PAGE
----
conversations range from unrequited love to the mundane.
Miles (Paul Giamatti) is a flustered novelist who is mourning the two-year anniversary of his divorce. Miles is a wine expert and plans to drive through the California wine country with his old college buddy, Jack (Thomas Haden Church). An actor renown for his work in television commercials, Jack is to wed and Miles is his best man. Jack sees the trip as one last road trip and a chance to revisit his youth. After visiting Miles' mother, the odd couple arrives at the Hitching Post lounge. Being a regular of this establishment, Miles reconnects with his regular waitress, Mia (Virginia Madsen). Mia is recently divorced has become a graduate student. Even though he is preoccupied with his own hound dog sexual pursuits, Jack sniffs romance in the air between Jack and Mia.
At over two hours running time, "Sideways" unfolds at a leisurely pace. The colors and cinematography of the California wine country should sell many vacation packages. Like the Richard Gere-Jennifer Lopez movie "Shall We Dance," the leading characters and their relationships are defined by their hobby. Miles and Mia consummate their relationship after a lengthy conversation about the pinot grape.
As supporting actors, both Thomas Haden Church and Virginia Madsen has been Oscar nominated. Sad sack Paul Giamatti actually owns this motion picture as a quasi Woody Allen leading man. A reliable character actor from "Howard Stern's Private Parts" "Saving Private Ryan," and "My Best Friend's Wedding," Paul is the son of the late Bart Giamatti, the Major League Baseball commissioner who banned Pete Rose from major league baseball.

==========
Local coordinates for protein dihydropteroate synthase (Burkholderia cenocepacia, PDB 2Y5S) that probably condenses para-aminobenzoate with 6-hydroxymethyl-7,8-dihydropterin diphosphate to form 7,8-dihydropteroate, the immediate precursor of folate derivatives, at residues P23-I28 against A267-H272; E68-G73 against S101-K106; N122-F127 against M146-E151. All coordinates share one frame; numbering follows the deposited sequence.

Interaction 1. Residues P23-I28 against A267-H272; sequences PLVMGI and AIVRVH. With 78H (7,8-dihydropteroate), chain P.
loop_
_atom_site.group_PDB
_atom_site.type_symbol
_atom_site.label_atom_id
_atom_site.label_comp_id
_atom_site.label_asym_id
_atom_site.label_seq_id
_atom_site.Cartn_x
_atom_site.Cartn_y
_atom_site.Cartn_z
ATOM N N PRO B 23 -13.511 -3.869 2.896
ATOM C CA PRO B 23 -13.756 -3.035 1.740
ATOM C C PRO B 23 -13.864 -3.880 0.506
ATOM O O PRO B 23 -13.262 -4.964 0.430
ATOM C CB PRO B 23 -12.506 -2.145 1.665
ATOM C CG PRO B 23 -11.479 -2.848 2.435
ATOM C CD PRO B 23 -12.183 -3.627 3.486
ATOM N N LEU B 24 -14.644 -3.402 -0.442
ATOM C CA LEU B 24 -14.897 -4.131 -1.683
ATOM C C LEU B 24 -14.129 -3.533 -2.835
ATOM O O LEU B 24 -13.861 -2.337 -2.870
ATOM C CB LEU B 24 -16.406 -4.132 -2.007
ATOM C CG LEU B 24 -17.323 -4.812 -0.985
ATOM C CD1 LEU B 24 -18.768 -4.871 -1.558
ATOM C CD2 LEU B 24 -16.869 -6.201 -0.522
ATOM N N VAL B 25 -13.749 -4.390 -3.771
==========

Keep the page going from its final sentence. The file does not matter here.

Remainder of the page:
The musical score created by Rolfe Kent should have been Oscar nominated. The breezy jazz score acts as a third companion in the car with Jack and Miles. This musical score should be noted for its sense of humor. When Jack and Miles go on the prowl, a subtle variation of a James Bond tune -"Miss Kiss Kiss Bang Bang"- can be heard.
"Sideways" is the fifth best picture nomination from a rotten cinematic year. Not to condemn the artistic success of the film, "Sideways" does succeed as a breezy lightweight comedy. Yet, should this little motion picture have taken the best picture slot from "The Passion of the Christ?" The challenge of
making a religious movie in two dead languages (Aramaic and Latin) that grossED over 370 million dollars deserves best picture recommendation.